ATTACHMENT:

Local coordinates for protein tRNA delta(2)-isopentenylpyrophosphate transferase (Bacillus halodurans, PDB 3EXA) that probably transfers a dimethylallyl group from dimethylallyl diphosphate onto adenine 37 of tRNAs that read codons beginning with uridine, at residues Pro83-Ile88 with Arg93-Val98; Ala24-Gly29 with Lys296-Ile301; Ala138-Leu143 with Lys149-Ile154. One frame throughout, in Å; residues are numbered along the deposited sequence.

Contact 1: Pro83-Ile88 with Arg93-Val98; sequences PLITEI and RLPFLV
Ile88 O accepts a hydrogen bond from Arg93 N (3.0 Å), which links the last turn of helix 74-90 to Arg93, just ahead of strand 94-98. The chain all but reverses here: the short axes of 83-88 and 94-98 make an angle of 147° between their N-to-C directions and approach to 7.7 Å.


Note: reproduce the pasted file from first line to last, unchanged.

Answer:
Local coordinates for protein tRNA delta(2)-isopentenylpyrophosphate transferase (Bacillus halodurans, PDB 3EXA) that probably transfers a dimethylallyl group from dimethylallyl diphosphate onto adenine 37 of tRNAs that read codons beginning with uridine, at residues Pro83-Ile88 with Arg93-Val98; Ala24-Gly29 with Lys296-Ile301; Ala138-Leu143 with Lys149-Ile154. One frame throughout, in Å; residues are numbered along the deposited sequence.

Contact 1: Pro83-Ile88 with Arg93-Val98; sequences PLITEI and RLPFLV
Ile88 O accepts a hydrogen bond from Arg93 N (3.0 Å), which links the last turn of helix 74-90 to Arg93, just ahead of strand 94-98. The chain all but reverses here: the short axes of 83-88 and 94-98 make an angle of 147° between their N-to-C directions and approach to 7.7 Å.